The breakdown of tooth enamel can lead to some serious dental issues later on in life. The next time you smile, check out your teeth. They may look white and bright to the naked eye yet pose serious potential problems due to a breakdown in your enamel.
This could result in damage to the teeth in some unexpected ways. Bite down wrong on a piece of food and you may feel a slight crack. A light tap to the face leads to a chipped tooth. Cavities are also more likely to develop due to weakened tooth enamel.
So what can you do about it? Luckily, there are a number of options available to you. While it’s true that we develop much of our dental strength and durability during childhood, taking steps for enhanced dental reliability in adulthood can go a long way towards preserving the structural integrity of your teeth.
It’s all about fortifying your enamel and combating the destructive effects of tooth decay. These can both be effectively handled whether you’re 15 or 50, though it might require some lifestyle changes.
Don’t worry, these aren’t substantial enough to dramatically alter your daily routines, they’re just designed to help you reduce the amount of bacteria in your mouth and turn your attention towards healthier dietary choices that can make your tooth enamel more resilient over time.
Building your enamel is critical, so you first must prevent it from becoming further weakened from a process called demineralization. That occurs when bacteria starts to form into plaque and after this happens you can be sure that the chemical processes taking place during that transitional period are producing harmful acids that are literally eating away at the enamel coating of your teeth.
The demineralization of your tooth enamel occurs when the bacteria that has been allowed to form on each tooth begins removing vital nutrients such as phosphate and calcium. This will weaken the teeth and lead to bigger problems.
But we have five ways to prevent that damage from happening, by strengthening your teeth to ensure they are working and looking their best for as long as possible.
1. Eat the Right Foods
Perhaps the most important function of your teeth is chewing food. Therefore, it makes complete sense that the foods you choose to consume can have an impact on their health and safety.
So the first thing to keep in mind is eating foods that can reverse the demineralization process by bringing vital minerals back to the teeth.
The best foods for achieving that goal are fruits and vegetables, dairy products, lean proteins, colored beverages such as red wine, cranberry juice, green tea, and hearty grains.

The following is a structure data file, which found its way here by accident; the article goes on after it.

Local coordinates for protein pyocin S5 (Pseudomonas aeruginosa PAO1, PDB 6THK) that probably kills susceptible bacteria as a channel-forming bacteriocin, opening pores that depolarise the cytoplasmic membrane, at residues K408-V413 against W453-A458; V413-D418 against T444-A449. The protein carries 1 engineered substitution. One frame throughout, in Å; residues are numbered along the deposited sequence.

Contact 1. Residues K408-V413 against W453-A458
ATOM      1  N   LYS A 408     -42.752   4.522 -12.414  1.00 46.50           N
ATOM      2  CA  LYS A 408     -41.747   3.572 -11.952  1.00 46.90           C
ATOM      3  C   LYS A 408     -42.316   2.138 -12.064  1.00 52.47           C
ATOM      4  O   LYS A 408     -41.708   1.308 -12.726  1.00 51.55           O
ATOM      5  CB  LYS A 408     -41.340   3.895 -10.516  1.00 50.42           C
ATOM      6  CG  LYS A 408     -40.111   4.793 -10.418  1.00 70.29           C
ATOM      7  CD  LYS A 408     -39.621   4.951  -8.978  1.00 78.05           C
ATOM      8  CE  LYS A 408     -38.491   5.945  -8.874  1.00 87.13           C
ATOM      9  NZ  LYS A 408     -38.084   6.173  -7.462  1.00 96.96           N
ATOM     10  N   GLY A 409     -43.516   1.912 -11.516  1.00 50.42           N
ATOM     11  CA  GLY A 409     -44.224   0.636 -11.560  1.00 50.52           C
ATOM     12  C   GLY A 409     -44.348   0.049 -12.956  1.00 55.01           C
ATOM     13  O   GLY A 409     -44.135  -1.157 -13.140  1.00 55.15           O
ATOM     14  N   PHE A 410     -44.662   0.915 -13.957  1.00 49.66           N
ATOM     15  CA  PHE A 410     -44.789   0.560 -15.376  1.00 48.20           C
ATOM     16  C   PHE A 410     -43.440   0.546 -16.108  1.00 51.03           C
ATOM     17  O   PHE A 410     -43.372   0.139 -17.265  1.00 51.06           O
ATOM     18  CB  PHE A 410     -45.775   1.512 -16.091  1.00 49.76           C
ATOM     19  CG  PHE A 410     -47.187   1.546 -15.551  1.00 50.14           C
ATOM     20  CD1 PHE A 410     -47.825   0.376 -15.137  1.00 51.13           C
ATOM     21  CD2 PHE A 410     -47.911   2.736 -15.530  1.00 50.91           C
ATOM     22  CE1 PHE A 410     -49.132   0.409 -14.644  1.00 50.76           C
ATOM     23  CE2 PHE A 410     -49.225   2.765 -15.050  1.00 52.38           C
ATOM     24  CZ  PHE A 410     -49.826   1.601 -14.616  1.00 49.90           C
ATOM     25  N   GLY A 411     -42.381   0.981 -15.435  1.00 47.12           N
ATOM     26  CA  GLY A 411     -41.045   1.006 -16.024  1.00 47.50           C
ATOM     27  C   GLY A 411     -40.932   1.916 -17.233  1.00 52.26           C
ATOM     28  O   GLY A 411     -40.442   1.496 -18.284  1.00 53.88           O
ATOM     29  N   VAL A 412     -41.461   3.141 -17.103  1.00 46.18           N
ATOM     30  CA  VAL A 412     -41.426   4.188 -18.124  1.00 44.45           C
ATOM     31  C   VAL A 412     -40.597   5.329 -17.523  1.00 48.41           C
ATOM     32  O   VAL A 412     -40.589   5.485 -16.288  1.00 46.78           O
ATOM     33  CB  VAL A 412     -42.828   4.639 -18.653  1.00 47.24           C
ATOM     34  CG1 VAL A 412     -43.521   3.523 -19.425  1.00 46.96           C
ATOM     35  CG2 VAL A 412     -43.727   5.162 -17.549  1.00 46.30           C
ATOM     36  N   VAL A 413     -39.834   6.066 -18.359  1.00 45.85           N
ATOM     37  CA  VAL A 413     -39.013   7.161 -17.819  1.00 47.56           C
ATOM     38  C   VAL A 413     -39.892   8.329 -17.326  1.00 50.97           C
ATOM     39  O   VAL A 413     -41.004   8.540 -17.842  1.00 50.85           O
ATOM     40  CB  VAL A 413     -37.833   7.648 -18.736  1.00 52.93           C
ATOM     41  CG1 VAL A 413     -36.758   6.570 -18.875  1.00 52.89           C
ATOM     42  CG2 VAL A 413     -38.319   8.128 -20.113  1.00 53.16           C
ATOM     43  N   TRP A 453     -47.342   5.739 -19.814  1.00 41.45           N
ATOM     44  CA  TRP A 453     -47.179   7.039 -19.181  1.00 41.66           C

All of these foods can bring healthful benefits for the preservation and reconstruction of tooth enamel through polyphenols and the production of saliva. In addition, many of these foods have the ability to neutralize the harmful acids that work toward breaking down enamel.
2. Skip the Wrong Foods
Foods high in sugar can be destructive to your teeth. We all enjoy cookies and candy but having those treats once in a while can be far more beneficial to the health and well-being of your enamel.
When you consume foods with fermentable carbohydrates in them on a regular basis you’re exposing your teeth and their enamel to a higher concentration of damaging acids. That’s when demineralization occurs and you must reduce that process from happening.
3. Choose Remineralization
Eating right is only one part of the equation. That can help to reduce the likelihood of demineralizing impacts on your teeth. But in order to reverse the process more effectively, you want to introduce elements that will actively remineralize your teeth.
That means finding ways to consume beneficial elements like fluoride. Many toothpastes offer fluoride but you may need more comprehensive treatment and your dentist can suggest a topical fluoride option to help your teeth recover quicker.
4. Good Dental Hygiene
This should come as no surprise. Routine brushing is essential for eliminating the harmful food particles that get stuck in your teeth and gums and promote bacterial growth and tooth decay.
Most dentists will recommend you brush after each meal to ensure thorough removal of all potentially damaging impacts on your teeth and enamel.
But it’s also important to brush correctly. If you’re not brushing properly you’re not really doing much to help strengthen your teeth. It matters HOW you brush as much as it matters how often.
5. Visit Your Dentist Regularly
Seeking out good dentistry in Cary NC will make your teeth even stronger through routine professional cleanings. Your dentist will remove tartar from the teeth and give you fluoride treatments, both will be beneficial for making your teeth stronger so they may last longer.